Familiarity When Things Are Far From Normal
BY BRENNA RITCHEY | APRIL 17, 2020
A few weeks ago, before the storm
(whichever one comes to mind for you when you hear that word—for me, it’s
partly the days-long bouts of rain here in Santa Barbara, but mostly the other,
bigger storm: the hunker-down-and-stay-a-while one), my dad came to
town. He drove two hours to see me, to hug me, to take me out to dinner. I
hadn’t seen him in weeks. For me, it felt like a long time. Even before everything
turned a little topsy-turvy, and going a day without hearing from him made me
We had no plans, really, other than to
taste some exceptional Central Coast wines—a whole two days’ worth of father-daughter
time, local food and wine, and listening to my dad rave about his Allbirds wool
tennis shoes (which, in case you didn’t know, are the comfiest shoes in
existence). I was excited to show him around, to be entirely “agenda-less”
together. The prospect of plenty of good wine and few obligations has a way of
clearing a schedule.
My schedule is pretty clear these
days, too, but for reasons other than loads of father-daughter time. Instead,
it’s a slew of cancelled plans, postponed events, empty spaces. And I don’t
think such hollow days were made for this kind of heaviness.
When my dad came up to Santa Barbara
last month (or possibly years ago; I’m not totally sure), he’d brought up a
couple bottles of Chardonnay, two of his favorites, which we’d planned on
uncorking over dinner one night. We never got around to it. That weekend ended
up being too chock-full of good things to remember about either of them busy
chilling in my fridge for future consumption. But I’m convinced the universe
made plans to keep my dad and I as busy as possible that weekend just so
that he’d forget about those two bottles, just so that he’d accidentally
leave them behind at my house. And so that on a night when there’s a storm, or
several storms—loud, rainy ones and quieter, soul-shaking ones—I’d be reminded
of the comfort of uncorking something much-loved and deeply known.
Two days filled with father-daughter time, local food and wine, and listening to my dad rave about his Allbirds wool tennis shoes.
Some heavy, waterlogged nights call
for movie marathons and takeout; others call for sitting with a Napa Chardonnay
that tastes like gathering around your parents’ kitchen countertop. That
probably tastes different for me than it does for you. But I can bet there is a
wine that draws you closer to warmth and comfort and steadiness during the
topsy-turviest of times. What bottle do you reach for, on days so
absurdly far from normal?
For me, there have been a few. At one
point, the Most Significant Bottle in my cellar was an oddball Spanish varietal
a friend brought back from Ibiza. The wine itself meant less to me than the
fact that she’d lugged it halfway around the world only to tell me, You have
to share this with me. (I did.) But important bottles ebb and flow. They
matter most when they’re shared with, or given by, someone that matters.
Tonight, it’ll be a 2015 Moone-Tsai
Paige Cuvée Chardonnay, one of the bottles my dad left behind when he visited.
I don’t often reach for Chardonnay to enjoy by itself—never on cold, rainy,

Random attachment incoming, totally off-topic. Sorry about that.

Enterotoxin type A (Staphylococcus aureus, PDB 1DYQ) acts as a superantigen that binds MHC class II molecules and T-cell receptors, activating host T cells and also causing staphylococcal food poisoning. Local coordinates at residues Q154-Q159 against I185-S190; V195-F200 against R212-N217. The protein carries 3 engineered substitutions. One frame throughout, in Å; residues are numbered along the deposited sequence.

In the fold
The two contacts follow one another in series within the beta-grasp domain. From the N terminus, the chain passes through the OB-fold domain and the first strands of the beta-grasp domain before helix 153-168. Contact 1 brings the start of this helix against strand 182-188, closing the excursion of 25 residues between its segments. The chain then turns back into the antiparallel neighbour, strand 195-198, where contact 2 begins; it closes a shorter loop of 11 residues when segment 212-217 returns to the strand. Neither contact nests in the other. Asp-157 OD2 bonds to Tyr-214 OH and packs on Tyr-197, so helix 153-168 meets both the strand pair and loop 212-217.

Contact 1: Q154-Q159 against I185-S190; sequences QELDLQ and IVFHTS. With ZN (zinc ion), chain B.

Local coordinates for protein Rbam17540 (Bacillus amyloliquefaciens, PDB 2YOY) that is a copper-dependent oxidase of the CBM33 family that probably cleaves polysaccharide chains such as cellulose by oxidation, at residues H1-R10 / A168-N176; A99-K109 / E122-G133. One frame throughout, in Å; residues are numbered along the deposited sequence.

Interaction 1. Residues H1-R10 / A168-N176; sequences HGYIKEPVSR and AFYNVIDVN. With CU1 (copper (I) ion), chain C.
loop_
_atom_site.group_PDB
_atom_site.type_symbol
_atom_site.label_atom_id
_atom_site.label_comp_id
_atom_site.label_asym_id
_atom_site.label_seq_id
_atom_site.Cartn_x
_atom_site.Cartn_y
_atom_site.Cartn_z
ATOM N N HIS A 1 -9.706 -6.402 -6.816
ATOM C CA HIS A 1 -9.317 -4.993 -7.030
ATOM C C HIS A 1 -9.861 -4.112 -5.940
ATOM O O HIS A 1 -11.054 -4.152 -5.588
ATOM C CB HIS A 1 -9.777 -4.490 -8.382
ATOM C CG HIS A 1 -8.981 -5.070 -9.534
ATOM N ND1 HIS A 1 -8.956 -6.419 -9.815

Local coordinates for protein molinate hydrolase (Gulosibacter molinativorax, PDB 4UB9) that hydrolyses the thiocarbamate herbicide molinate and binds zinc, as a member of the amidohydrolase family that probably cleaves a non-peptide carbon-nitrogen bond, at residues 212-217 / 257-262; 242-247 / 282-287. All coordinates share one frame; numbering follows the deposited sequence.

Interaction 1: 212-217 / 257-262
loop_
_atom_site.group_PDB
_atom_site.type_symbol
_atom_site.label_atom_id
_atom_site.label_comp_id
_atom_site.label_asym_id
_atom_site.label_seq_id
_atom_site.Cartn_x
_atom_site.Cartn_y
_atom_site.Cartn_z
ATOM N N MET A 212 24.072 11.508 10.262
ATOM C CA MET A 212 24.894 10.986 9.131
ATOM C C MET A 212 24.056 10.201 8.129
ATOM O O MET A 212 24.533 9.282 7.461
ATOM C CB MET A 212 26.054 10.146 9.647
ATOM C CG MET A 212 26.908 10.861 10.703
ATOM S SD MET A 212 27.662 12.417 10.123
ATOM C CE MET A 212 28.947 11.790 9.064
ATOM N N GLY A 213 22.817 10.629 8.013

murky nights like these. But this bottle is a little sacred for me: the memory
of tasting it for the first time almost two years ago in St. Helena, and the
way it has since become my dad’s go-to pick whenever I am lucky enough to share
a bottle with him. It’s synonymous with congregating in mom and dad’s kitchen
on a rare evening we are all obligationless. On those nights, my dad will spend
a few minutes, or twenty-seven, rifling through his wine cellar for the perfect
bottle; my mom will put together pre-dinner snacks she warns me and my sister will
be hot. The wine, probably the Paige Cuvée, or something else much-loved
and deeply known, gets plopped down unceremoniously in the center of the
counter. And always, without fail, my dad’s first sip of the night concludes
with a hearty ahhh, like he’s just polished off an ice-cold glass of
The familiarity is still there, as far
as I am now from that moment. But we are all a little soul-shaken these days.
We could use a night of communing with those we love around a kitchen counter,
drinking wine we know like the back of our hand, laughing at each other’s
absurdity and not the world’s. In the meantime, go on and open a sacred,
much-loved bottle—not because things are familiar, but because they aren’t. The
significance of what we drink shouldn’t be lost on us just because time and
place feel like such strange new worlds.
So as I drink my dad’s Chardonnay,
even as I’m miles away from him and smack-dab in the middle of a few very
different storms, I’m glad the experience is just the same as it would’ve been
every other spring, when things were a special kind of normal: the creamy savoriness
of the cheese mom brought out, the smoke of the fire dad lit in the pit right
before his first ahhh-inspiring sip of wine. (If you must ahhh by
yourself as you drink wine at home, just because, there’s no shame in that.)
All of those flavors are so present in my wine glass at this very moment.
Let’s acknowledge that these communal,
radiant kinds of nights will happen once more, and refuse to take them for
granted once they do. Maybe the most encouraging thing we can do in the waiting
is to plan the menu, wine list, and wonderful group we will share them with
when we are able.
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